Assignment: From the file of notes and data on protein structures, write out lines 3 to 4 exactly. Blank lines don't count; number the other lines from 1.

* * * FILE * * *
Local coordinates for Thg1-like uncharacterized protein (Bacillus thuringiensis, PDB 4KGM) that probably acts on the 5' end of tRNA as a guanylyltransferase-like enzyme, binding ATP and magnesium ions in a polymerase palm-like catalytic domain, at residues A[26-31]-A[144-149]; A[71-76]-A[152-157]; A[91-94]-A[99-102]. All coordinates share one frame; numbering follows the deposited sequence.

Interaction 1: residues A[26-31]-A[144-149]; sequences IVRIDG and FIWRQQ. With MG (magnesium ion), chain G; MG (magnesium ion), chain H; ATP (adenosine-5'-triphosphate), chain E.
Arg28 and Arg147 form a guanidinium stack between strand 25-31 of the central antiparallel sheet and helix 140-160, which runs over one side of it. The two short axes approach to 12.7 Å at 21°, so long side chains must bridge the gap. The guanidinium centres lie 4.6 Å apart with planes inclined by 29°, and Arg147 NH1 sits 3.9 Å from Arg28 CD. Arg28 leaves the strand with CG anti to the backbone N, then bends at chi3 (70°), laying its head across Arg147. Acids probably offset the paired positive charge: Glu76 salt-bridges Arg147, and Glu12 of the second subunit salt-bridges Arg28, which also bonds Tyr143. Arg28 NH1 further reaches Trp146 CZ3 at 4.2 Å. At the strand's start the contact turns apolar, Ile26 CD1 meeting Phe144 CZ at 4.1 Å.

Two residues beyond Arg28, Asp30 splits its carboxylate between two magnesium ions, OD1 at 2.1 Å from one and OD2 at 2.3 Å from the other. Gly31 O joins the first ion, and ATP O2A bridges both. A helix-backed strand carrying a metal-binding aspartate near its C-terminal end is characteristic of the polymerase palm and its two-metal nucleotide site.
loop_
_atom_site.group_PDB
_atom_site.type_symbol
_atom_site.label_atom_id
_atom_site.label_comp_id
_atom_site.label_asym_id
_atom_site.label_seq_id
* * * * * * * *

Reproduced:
Arg28 and Arg147 form a guanidinium stack between strand 25-31 of the central antiparallel sheet and helix 140-160, which runs over one side of it. The two short axes approach to 12.7 Å at 21°, so long side chains must bridge the gap. The guanidinium centres lie 4.6 Å apart with planes inclined by 29°, and Arg147 NH1 sits 3.9 Å from Arg28 CD. Arg28 leaves the strand with CG anti to the backbone N, then bends at chi3 (70°), laying its head across Arg147. Acids probably offset the paired positive charge: Glu76 salt-bridges Arg147, and Glu12 of the second subunit salt-bridges Arg28, which also bonds Tyr143. Arg28 NH1 further reaches Trp146 CZ3 at 4.2 Å. At the strand's start the contact turns apolar, Ile26 CD1 meeting Phe144 CZ at 4.1 Å.

Two residues beyond Arg28, Asp30 splits its carboxylate between two magnesium ions, OD1 at 2.1 Å from one and OD2 at 2.3 Å from the other. Gly31 O joins the first ion, and ATP O2A bridges both. A helix-backed strand carrying a metal-binding aspartate near its C-terminal end is characteristic of the polymerase palm and its two-metal nucleotide site.